Laguna Honda was able to transfer or discharge just 57 people because few skilled nursing facilities exist in the Bay Area that treat complex medical conditions and accept MediCal, California’s version of Medicaid.

When 12 of the people who were moved died soon afterward, officials suspected “transfer trauma,” which led to a public outcry. CMS paused the relocations in July. But they are set to resume on May 19 unless Laguna Honda shows it has made sufficient progress toward recertification.

While the nursing home’s advocates agree that Laguna Honda’s operations and practices need improvement, most have strenuously objected to what they consider an excessive punishment that doesn’t fit the crime.

Some blame Becerra for allowing the threat of closure to loom over Laguna Honda.

On Feb. 10, for example, Supervisor Hillary Ronen boycotted San Francisco General Hospital’s 150th anniversary celebration because she believed the evening was honoring Becerra. (It was actually Nancy Pelosi, said Kim Meredith, chief executive of the hospital’s foundation.) In a letter to the foundation, Ronen wrote that “instead of offering to assist the city, Becerra and his employees have done everything to threaten and punish Laguna Honda, and by extension, its patients.”

San Francisco Director of Health Dr. Grant Colfax (left) and Laguna Honda interim CEO Roland Pickens discuss the facility's future.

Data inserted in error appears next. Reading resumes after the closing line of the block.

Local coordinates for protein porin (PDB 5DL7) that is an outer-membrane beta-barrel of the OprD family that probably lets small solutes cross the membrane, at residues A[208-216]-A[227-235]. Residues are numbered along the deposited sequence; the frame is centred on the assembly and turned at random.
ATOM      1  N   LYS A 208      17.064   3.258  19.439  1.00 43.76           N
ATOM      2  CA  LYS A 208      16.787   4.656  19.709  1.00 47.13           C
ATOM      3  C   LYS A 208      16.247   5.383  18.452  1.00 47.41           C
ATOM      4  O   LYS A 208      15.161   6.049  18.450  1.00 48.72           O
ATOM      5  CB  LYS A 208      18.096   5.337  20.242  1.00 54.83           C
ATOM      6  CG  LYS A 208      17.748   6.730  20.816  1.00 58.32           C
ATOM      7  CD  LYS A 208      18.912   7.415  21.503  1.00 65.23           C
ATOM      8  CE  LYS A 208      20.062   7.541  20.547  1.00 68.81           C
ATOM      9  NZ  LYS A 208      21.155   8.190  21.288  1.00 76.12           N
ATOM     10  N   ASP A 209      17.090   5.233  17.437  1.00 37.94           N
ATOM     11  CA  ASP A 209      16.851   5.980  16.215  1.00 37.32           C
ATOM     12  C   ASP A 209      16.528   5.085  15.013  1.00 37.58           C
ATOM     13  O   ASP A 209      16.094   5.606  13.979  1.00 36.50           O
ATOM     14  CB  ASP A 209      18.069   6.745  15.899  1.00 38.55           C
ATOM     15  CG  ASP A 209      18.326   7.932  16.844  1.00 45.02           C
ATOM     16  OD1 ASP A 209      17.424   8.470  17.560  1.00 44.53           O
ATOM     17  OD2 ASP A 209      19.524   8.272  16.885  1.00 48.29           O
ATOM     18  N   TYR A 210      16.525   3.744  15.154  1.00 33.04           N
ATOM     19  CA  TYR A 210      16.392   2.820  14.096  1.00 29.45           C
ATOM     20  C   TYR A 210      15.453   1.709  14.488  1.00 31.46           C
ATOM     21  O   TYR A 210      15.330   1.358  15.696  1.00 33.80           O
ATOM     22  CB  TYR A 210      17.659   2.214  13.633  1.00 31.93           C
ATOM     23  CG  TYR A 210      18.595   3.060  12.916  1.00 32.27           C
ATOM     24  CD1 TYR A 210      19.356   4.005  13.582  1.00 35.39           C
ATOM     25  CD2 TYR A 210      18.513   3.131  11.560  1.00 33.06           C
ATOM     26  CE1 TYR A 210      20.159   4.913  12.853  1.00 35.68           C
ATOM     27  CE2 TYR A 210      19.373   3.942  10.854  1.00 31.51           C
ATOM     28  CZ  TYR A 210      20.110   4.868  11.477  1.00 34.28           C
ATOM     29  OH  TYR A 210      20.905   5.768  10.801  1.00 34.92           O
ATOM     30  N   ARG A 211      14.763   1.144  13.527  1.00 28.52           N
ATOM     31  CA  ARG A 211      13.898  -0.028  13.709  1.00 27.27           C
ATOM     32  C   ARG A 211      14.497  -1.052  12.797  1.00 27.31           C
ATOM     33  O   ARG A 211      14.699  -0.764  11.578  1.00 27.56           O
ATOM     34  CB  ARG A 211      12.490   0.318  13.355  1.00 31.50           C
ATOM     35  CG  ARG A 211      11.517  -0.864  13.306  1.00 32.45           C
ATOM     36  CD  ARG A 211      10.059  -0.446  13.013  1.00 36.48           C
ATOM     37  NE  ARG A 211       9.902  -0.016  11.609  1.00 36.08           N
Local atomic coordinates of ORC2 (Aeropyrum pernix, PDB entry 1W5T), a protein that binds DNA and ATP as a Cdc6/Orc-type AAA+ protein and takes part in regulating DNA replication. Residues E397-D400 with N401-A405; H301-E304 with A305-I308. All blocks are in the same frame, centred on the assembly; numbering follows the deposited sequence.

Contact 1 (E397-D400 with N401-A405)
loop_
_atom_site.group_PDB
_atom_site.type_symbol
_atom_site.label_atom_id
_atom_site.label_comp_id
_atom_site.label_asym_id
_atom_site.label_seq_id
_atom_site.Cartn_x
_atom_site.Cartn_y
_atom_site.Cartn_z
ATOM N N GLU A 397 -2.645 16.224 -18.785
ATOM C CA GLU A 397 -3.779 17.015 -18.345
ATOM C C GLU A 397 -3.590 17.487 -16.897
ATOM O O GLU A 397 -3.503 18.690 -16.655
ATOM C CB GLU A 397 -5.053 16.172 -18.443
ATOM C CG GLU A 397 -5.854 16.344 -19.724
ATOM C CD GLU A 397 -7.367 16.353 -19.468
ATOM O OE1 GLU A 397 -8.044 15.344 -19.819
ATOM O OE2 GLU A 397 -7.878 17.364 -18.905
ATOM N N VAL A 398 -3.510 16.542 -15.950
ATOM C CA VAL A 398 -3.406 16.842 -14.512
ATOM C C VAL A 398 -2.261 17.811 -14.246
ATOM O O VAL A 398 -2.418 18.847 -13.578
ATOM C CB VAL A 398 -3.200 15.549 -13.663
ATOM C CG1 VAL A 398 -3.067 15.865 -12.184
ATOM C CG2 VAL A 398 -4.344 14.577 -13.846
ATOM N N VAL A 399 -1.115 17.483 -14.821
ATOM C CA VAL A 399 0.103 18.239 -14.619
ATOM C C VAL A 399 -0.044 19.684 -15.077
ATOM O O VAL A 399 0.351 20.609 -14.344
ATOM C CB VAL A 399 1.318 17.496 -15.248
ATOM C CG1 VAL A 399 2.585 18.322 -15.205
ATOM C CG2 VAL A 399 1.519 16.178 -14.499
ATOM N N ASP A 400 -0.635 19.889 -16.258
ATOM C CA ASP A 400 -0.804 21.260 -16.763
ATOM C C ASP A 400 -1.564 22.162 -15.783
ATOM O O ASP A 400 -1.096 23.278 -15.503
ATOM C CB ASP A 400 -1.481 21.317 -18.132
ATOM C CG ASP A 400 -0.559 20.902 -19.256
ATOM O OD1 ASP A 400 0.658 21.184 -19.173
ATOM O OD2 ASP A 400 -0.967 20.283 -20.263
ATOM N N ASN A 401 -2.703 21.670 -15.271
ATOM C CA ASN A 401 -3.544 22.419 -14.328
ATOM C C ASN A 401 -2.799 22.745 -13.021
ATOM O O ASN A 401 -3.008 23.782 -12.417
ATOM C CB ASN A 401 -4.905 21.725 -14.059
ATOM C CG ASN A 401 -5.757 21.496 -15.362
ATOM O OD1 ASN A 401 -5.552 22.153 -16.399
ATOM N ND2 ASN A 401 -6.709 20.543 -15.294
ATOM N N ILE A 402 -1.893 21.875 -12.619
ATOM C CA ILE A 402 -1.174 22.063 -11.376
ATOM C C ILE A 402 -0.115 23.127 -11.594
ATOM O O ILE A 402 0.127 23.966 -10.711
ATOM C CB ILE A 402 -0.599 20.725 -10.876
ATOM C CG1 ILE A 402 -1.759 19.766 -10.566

San Francisco Director of Health Dr. Grant Colfax (left) and Laguna Honda interim CEO Roland Pickens discuss the facility's future.

Salgu Wissmath/The Chronicle

On Friday, however, Ronen told The Chronicle she was happy that Becerra was “finally visiting this critical institution” to “personally see the poorest and sickest San Franciscans who would likely be on the street if not for Laguna Honda.”

Supervisor Myrna Melgar was out of the country Friday and unable to join the tour. Her district includes Laguna Honda, which sits at the southwest base of Twin Peaks.

But at the San Francisco General event Becerra attended this month, Melgar asked to sit next to him so that she could “bend his ear” about Laguna Honda, said her aide, Mike Farrah.

“Obviously, the relationship started poorly,” Farrah said. “But we are excited about the secretary’s visit to see firsthand the lives that are affected at Laguna Honda.”

Asked what he learned from his visit, Becerra said, “There are Americans who need to have someone who cares for them, and, unfortunately, there are a lot of Americans who don’t have family who can do that.

“We’re trying to do what we can to make sure we don’t let folks die on the street. A facility like this is critical to a community.”

At the same time, he said, people who send their family to Laguna Honda need to know that “the health and safety standards we would all expect are being provided.”

Reach Nanette Asimov: nasimov [at]; Twitter: @NanetteAsimov
Added to the calendar on Fri, May 12, 2023 10:54PM